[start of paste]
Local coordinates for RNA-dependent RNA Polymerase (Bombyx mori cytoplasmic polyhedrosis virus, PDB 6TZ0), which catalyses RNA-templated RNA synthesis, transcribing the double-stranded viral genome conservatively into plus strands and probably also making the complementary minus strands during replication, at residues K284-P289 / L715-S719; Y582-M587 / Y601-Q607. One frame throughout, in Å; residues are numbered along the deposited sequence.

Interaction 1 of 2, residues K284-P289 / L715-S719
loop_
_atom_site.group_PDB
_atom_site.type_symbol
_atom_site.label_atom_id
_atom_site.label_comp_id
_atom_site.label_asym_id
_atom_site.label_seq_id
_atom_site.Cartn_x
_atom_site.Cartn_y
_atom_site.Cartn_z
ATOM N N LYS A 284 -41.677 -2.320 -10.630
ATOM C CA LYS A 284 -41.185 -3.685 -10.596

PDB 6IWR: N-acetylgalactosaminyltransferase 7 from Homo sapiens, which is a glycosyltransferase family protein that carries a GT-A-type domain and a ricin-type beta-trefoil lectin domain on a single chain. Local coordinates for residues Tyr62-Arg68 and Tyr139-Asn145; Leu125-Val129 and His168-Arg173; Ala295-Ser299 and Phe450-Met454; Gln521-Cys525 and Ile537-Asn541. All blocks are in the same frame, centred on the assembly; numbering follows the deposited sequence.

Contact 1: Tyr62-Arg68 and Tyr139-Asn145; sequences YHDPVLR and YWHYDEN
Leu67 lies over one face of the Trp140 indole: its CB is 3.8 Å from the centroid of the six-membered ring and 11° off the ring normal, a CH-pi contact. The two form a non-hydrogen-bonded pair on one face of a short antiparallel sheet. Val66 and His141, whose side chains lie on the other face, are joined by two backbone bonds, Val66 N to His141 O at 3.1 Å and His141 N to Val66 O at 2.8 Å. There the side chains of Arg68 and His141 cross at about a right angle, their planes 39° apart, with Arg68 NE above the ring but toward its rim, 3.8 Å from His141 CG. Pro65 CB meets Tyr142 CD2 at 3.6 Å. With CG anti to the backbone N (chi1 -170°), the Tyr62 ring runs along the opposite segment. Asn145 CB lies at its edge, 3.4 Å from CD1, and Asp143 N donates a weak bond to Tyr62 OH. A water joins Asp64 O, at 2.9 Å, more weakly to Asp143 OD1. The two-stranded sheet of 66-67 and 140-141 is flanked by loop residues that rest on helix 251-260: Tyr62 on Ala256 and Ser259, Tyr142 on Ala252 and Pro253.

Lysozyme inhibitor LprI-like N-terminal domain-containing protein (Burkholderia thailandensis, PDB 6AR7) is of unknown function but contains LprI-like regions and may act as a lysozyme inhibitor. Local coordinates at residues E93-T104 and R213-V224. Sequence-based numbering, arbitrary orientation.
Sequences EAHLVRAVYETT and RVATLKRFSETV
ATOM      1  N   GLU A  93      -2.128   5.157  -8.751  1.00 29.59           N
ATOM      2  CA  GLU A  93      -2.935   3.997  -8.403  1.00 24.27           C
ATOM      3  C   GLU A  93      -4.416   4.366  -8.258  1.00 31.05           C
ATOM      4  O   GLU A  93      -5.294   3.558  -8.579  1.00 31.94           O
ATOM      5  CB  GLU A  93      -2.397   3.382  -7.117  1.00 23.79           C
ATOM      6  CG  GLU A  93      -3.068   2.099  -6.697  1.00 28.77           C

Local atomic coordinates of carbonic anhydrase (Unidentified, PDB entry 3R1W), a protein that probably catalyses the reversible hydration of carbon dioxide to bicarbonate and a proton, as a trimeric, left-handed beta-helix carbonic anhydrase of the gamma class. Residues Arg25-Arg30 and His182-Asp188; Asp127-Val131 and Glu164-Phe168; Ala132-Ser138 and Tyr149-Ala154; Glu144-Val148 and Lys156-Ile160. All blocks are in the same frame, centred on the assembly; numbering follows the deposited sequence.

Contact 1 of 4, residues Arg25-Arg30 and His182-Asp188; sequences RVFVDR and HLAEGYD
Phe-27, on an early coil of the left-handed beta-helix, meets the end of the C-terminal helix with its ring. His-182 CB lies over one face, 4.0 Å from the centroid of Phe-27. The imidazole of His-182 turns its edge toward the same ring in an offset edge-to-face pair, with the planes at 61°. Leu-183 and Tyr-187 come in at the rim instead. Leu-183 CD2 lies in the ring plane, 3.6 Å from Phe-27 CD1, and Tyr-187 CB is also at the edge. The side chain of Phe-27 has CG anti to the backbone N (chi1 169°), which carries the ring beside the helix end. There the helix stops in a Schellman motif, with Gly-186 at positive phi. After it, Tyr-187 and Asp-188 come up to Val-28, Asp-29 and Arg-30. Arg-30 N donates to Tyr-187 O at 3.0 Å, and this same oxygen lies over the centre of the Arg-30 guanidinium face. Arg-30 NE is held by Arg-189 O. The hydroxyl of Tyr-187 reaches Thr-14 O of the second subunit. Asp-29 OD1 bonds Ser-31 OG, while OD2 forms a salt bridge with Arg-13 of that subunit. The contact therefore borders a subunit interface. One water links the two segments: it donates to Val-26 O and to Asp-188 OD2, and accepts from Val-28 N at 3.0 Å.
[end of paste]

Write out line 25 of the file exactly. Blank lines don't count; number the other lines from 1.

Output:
ATOM      6  CG  GLU A  93      -3.068   2.099  -6.697  1.00 28.77           C